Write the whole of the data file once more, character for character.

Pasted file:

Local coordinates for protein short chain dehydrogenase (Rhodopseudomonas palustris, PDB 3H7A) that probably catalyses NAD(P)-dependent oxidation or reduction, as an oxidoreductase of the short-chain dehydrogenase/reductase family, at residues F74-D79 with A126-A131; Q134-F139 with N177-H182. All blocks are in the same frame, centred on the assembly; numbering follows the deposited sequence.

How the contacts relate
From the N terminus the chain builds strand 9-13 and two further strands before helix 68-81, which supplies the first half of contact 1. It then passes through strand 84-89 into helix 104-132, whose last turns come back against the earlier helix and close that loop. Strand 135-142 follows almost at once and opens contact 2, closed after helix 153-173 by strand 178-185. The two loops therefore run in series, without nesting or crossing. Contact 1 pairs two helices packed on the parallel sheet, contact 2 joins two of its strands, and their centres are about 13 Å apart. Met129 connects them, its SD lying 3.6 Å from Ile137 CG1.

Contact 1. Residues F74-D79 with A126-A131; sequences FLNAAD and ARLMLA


Local coordinates for protein short chain dehydrogenase (Rhodopseudomonas palustris, PDB 3H7A) that probably catalyses NAD(P)-dependent oxidation or reduction, as an oxidoreductase of the short-chain dehydrogenase/reductase family, at residues F74-D79 with A126-A131; Q134-F139 with N177-H182. All blocks are in the same frame, centred on the assembly; numbering follows the deposited sequence.

How the contacts relate
From the N terminus the chain builds strand 9-13 and two further strands before helix 68-81, which supplies the first half of contact 1. It then passes through strand 84-89 into helix 104-132, whose last turns come back against the earlier helix and close that loop. Strand 135-142 follows almost at once and opens contact 2, closed after helix 153-173 by strand 178-185. The two loops therefore run in series, without nesting or crossing. Contact 1 pairs two helices packed on the parallel sheet, contact 2 joins two of its strands, and their centres are about 13 Å apart. Met129 connects them, its SD lying 3.6 Å from Ile137 CG1.

Contact 1. Residues F74-D79 with A126-A131; sequences FLNAAD and ARLMLA